How and Why Hillsides Is Expanding our Community-Based Mental Health Services

May is Mental Health Month. While there are still a few days left in the month, I want to share with you some new developments at Hillsides that directly affect our outreach to the community for those coping with mental health issues.

This year’s Mental Health Month theme is Life with a Mental Illness. And while for some of us, these words may not resonate, for many more than we probably would ever suspect, they do. Recent research shows that roughly one in five adults, or 43 million Americans, have a diagnosable mental disorder and that the same amount of children ages 13 – 18 live with a mental health condition, according to the National Alliance on Mental Illness (NAMI).

Childhood and young adulthood is an especially vulnerable time: Fifty percent of all lifetime cases of mental disorder begin at age 14 and 75 percent by age 24.

Yet, according to NAMI, the average delay between the onset of symptoms and intervention for is 8-10 years. Other research shows that of youth with depression, 64 percent do not receive intervention.

In the face of such overwhelming statistics, how can Hillsides help? One major step we have taken is to streamline our client intake procedure for our community-based mental health outpatient services as part of our new Behavioral Health Division.

Hillsides provides outpatient mental health services for children 5 – 25 at our three Family Resource Center sites in Echo Park, Baldwin Park, and South Pasadena. In addition we have contracts with several schools in these areas.

BHD intake quoteAs a result of our new intake procedure, we are routinely able to get new clients seen within a few days. Eliminating a waiting list is crucial, points out our intake coordinator Joseph Tesoro.   He notes that when people call Hillsides for mental health services, they are “in the right frame of mind to dive in and get as much benefit as they can from what we have to offer.” However, when potential clients are told they have to wait weeks or longer to see a therapist, they may lose interest and incentive, and give up trying to seek help.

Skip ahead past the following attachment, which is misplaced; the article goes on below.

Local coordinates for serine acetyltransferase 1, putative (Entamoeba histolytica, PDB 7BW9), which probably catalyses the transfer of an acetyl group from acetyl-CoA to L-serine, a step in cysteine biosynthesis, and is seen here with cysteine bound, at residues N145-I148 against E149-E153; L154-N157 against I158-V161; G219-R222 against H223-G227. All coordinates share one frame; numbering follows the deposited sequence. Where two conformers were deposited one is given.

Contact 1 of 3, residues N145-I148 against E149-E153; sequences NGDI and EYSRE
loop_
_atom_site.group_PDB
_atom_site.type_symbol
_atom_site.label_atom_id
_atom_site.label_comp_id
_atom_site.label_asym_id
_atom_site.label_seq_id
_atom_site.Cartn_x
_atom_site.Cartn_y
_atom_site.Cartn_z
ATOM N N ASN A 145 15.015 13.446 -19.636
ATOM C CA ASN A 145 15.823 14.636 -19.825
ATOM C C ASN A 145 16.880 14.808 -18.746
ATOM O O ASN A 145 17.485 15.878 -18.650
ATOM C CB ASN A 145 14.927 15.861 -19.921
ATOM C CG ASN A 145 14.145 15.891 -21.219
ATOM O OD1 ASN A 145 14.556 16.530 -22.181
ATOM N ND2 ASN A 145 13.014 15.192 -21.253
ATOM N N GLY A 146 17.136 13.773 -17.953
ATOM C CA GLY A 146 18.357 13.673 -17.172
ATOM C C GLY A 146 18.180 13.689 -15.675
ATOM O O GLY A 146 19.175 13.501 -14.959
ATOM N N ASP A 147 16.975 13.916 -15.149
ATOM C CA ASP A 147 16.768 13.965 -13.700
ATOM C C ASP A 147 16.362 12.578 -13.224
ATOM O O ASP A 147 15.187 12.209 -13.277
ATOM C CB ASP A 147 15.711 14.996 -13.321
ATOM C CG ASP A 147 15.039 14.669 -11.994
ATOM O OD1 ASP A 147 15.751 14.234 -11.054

With our new system, we are also able to serve more clients. Our Family Resource Centers are currently averaging 40 new clients a month, a substantial increase from previous numbers.

Besides treating the child, we often find ourselves treating the family because mental health issues can affect the entire family system. We recently received a referral for a high school girl with a substance use problem. At the same time, her sister was hospitalized for the intent to harm herself. Our intake staff was able to get both girls seen quickly by staff. The first sister now receives on-going therapy and participates in a substance use group. The second sister is in therapy one – two times a week and receives case management for extra support.   Both are stabilizing while in addition, the parents are receiving parent education and family therapy.

At Hillsides we recognize that this year’s mental health month theme, Life with a Mental Illness, is a reality for many. We will continue to fine-tune and grow our intake process so we can serve even more outpatient clients. We look forward to continuing to do our part to turn around the overwhelming statistics and provide more children, youth, and families the hope, coping tools, and resources they need for maximum mental well-being.

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